- Title: Nearly 600 Burundian refugees head home as mass repatriation starts
- Date: 3rd October 2019
- Summary: GISURU, BURUNDI (OCTOBER 3, 2019) (REUTERS) VARIOUS OF BURUNDIAN REFUGEES AFTER ARRIVING AT A TRANSIT SITE BY BUS FROM TANZANIA WOMAN HELPING CHILDREN DOWN FROM BUS (SOUNDBITE) (Kirundi) REFUGEE, ESPERENCE (FULL NAME NOT GIVEN), SAYING: "They have welcomed us and we are full of joy in our country. We really appreciate it." WOMAN CARRYING A BABY GETTING OFF BUS FOLLOWED BY ANOTHER CHILD VARIOUS OF REFUGEES SEATED IN THE WAITING BAY AT TRANSIT SITE (SOUNDBITE) (Kirundi) REFUGEE, VENANT NTIKAJE, SAYING: "Before I fled, I worked in the province of Rumonge. Then, during the unrest, the security forces grabbed me and detained for a while before releasing me in Mugomere, in Rumonge province. After a few days I returned to my hometown where I made the decision to flee to Tanzania." VARIOUS OF PEOPLE WEIGHING OUT FOOD RATIONS CARS AND BUSES AT TRANSIT SITE
- Embargoed: 17th October 2019 19:09
- Keywords: Burundian refugees repatriation Tanzania refugees asylum seekers
- Location: GISURU, BURUNDI
- City: GISURU, BURUNDI
- Country: Burundi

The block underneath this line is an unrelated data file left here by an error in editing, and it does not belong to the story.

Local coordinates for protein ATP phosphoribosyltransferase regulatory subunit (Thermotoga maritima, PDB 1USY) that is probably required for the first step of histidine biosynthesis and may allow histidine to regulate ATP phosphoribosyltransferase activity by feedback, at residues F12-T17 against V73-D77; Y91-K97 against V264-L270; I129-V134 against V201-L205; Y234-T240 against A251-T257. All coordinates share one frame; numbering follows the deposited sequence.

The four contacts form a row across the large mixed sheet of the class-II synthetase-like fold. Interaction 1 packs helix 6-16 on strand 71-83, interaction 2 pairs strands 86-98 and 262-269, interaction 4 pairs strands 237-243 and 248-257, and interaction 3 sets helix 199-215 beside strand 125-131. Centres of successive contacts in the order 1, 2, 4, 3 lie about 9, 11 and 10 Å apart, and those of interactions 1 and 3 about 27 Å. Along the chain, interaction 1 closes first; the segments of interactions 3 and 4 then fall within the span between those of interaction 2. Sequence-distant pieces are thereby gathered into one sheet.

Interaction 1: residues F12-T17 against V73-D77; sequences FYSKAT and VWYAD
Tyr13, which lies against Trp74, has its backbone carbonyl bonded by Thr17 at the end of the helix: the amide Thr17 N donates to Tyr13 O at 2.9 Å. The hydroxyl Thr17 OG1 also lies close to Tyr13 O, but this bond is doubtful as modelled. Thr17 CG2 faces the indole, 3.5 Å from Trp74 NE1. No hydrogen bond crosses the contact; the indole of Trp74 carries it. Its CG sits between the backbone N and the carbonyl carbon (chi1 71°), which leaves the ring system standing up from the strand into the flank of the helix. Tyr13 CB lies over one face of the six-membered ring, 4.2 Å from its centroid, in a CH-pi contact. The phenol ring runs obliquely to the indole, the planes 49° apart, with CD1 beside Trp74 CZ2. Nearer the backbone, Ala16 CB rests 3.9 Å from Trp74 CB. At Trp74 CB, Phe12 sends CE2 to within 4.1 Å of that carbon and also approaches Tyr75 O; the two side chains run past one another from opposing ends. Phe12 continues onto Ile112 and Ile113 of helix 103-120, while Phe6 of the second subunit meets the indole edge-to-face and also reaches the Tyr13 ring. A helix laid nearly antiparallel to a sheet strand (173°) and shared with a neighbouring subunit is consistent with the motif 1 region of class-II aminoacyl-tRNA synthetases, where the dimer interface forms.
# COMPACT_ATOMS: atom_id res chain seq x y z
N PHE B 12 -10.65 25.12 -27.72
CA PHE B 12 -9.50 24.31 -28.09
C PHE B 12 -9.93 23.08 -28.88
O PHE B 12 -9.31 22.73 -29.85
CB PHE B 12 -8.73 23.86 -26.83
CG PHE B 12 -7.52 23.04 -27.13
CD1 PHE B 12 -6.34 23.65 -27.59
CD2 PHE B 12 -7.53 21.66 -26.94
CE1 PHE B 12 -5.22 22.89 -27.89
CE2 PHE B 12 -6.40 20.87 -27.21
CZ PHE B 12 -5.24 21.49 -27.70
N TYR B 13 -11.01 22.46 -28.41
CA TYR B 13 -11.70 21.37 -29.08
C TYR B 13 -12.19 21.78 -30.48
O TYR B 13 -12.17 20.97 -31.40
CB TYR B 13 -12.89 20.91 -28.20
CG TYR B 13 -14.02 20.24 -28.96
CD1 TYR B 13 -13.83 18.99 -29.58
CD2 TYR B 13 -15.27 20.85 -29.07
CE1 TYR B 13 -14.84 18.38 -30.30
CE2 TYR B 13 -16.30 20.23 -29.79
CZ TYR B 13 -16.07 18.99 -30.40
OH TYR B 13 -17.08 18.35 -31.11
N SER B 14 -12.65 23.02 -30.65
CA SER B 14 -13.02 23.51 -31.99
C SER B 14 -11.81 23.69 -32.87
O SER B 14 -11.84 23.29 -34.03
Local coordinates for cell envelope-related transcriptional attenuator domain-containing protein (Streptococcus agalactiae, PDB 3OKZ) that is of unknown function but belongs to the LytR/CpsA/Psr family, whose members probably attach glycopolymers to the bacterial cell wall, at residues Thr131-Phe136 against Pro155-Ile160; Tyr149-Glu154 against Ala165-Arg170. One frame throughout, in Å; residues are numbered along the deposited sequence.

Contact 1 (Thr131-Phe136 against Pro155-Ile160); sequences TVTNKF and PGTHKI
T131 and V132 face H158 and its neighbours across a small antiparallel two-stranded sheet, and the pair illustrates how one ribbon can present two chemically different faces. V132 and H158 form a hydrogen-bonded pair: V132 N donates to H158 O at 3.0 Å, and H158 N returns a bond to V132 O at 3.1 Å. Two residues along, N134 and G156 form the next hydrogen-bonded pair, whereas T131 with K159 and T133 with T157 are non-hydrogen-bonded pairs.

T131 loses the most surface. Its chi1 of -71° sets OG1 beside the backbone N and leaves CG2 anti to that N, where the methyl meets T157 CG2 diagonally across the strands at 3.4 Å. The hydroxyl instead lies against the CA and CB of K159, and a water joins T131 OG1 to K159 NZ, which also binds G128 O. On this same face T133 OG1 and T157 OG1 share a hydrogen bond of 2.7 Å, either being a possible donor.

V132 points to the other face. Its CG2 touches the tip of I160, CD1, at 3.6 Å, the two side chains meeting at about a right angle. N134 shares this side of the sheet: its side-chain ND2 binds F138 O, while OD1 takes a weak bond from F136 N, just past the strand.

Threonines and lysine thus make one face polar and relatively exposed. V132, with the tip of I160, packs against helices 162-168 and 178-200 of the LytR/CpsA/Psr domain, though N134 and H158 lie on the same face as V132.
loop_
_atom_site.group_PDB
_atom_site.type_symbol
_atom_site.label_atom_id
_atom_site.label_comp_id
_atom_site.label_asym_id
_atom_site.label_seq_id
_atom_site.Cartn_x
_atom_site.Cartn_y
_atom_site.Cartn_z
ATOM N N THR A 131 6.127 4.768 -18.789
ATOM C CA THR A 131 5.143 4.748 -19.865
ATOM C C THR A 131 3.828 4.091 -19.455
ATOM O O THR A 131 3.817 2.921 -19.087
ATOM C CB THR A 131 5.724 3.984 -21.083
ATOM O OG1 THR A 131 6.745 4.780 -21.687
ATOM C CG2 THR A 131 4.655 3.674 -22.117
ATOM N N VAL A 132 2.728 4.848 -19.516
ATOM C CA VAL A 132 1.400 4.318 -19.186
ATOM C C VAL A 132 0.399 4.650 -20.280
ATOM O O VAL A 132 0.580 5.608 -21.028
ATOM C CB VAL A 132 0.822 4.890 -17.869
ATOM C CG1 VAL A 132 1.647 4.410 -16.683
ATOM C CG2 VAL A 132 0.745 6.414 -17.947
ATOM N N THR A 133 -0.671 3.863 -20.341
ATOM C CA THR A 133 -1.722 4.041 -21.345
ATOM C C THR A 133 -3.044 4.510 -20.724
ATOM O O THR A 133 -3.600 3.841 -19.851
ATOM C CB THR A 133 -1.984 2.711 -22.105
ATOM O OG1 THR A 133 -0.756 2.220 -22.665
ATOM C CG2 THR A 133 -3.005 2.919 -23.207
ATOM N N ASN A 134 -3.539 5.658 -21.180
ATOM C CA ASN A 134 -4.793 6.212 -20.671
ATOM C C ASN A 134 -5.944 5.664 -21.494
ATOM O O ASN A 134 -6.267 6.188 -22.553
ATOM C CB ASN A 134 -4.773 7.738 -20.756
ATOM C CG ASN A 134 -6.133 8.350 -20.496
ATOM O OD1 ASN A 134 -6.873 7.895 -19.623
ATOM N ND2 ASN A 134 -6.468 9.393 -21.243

- Topics: Asylum/Immigration/Refugees,Government/Politics
- Reuters ID: LVA001AZJNY9Z
- Aspect Ratio: 16:9
- Story Text: Burundian refugees who returned home on Thursday (October 3) said they left camps in Tanzania because women were often raped when looking for firewood, and because Tanzanian police beat and arrested men.
Reuters interviewed 10 of the 590 refugees who returned, the first batch transported under an August agreement between Burundi and Tanzania to repatriate nearly 200,000 refugees from camps in neighboring Tanzania, where they had sought refuge from a surge of political violence at home.
The agreement sparked fears among some refugees they might be forced home despite assurances from both governments and the United Nations that would not happen.
A U.N. Commission on Burundi reported last month that rapes, torture and killings by the security forces are still common, and warned there was risk of a fresh wave of atrocities as the landlocked state approaches an election in 2020.
But all of the refugees Reuters interviewed said they returned home voluntarily, hoping security would be better than it was in the camps.
Sexual violence and harassment by security forces are common in refugee camps all over the world. None of those Reuters interviewed suggested this had increased after the August deal to repatriate the refugees.
When the refugees returned on Thursday, government officials and U.N. workers met their buses to offer them three monthsâ€™ worth of food, blankets and kitchen utensils as well as a small payment of $37 per adult and $18.5 per child.
(Production: Clovis Guy, Jackson Njehia)
- Copyright Holder: REUTERS
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